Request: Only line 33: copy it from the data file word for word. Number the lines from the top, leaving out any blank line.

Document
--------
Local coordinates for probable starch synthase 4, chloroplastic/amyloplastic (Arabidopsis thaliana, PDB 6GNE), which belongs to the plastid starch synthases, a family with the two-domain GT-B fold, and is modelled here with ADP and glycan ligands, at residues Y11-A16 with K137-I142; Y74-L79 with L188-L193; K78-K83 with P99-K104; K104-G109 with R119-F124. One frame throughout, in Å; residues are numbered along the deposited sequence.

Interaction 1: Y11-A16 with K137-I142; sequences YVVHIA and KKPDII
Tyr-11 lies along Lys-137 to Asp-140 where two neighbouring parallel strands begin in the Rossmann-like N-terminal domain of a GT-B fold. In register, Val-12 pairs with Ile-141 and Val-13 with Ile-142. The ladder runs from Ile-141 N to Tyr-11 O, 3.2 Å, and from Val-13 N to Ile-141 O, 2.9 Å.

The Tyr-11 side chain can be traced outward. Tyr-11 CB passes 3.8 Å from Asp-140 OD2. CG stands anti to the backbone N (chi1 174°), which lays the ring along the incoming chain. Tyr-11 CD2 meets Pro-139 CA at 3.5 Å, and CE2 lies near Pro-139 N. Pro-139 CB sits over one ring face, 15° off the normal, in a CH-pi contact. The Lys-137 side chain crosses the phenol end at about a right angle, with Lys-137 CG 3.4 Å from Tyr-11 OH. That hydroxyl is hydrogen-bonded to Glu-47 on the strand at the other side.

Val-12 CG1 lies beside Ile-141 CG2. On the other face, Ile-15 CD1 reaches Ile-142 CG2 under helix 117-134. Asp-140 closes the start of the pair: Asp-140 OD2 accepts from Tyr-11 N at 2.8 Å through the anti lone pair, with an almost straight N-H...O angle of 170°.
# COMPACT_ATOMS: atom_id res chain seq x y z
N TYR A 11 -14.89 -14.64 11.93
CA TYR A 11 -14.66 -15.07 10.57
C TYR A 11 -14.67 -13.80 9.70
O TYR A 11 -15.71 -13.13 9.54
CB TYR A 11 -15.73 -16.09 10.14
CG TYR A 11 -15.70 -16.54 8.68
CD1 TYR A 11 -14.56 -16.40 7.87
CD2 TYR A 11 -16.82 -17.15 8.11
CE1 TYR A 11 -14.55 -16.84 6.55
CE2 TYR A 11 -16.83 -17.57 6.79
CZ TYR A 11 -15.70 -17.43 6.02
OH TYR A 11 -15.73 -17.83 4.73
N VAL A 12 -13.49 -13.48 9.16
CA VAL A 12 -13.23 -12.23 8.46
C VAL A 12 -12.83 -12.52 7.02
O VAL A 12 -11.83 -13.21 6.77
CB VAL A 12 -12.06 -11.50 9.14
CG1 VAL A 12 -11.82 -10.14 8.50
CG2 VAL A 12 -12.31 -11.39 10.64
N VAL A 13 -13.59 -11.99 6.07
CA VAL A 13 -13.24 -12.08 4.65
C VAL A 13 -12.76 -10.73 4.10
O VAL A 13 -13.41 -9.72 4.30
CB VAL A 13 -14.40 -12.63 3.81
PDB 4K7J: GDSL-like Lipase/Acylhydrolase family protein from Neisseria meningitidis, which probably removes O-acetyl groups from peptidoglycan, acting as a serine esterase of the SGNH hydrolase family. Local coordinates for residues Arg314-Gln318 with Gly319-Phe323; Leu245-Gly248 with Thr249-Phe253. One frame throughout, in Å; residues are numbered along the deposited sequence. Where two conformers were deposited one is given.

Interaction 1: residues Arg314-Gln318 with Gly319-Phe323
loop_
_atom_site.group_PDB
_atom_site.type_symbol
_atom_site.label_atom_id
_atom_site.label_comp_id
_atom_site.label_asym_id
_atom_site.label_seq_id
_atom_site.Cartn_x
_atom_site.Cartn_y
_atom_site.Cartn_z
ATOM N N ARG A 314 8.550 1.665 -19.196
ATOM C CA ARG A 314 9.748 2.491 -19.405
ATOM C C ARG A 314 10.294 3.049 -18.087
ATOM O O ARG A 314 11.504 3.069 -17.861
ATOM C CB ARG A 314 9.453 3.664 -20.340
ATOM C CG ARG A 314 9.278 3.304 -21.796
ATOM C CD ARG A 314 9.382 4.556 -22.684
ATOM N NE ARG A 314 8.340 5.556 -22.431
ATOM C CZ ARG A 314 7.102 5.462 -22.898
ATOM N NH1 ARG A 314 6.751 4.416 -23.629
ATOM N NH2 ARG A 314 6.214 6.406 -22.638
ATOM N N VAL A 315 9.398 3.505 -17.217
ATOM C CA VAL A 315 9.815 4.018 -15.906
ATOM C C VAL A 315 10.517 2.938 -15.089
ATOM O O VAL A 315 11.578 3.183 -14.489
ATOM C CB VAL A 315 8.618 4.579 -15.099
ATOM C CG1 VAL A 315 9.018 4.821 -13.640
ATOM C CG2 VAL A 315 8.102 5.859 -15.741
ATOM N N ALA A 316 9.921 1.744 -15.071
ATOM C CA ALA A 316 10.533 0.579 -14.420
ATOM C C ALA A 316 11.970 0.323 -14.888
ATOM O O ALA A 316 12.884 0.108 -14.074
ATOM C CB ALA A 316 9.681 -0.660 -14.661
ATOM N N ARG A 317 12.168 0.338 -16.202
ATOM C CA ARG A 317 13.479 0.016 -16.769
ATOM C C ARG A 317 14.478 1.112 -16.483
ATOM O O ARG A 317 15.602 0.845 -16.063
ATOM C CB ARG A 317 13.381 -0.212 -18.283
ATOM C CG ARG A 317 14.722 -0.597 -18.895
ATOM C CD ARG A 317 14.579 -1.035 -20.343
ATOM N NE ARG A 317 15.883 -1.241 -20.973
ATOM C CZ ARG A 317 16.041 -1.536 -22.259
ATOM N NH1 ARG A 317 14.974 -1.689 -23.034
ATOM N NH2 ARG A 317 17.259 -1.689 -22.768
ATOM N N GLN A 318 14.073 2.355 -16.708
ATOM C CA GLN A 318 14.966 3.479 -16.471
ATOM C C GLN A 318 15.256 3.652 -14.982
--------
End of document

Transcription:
loop_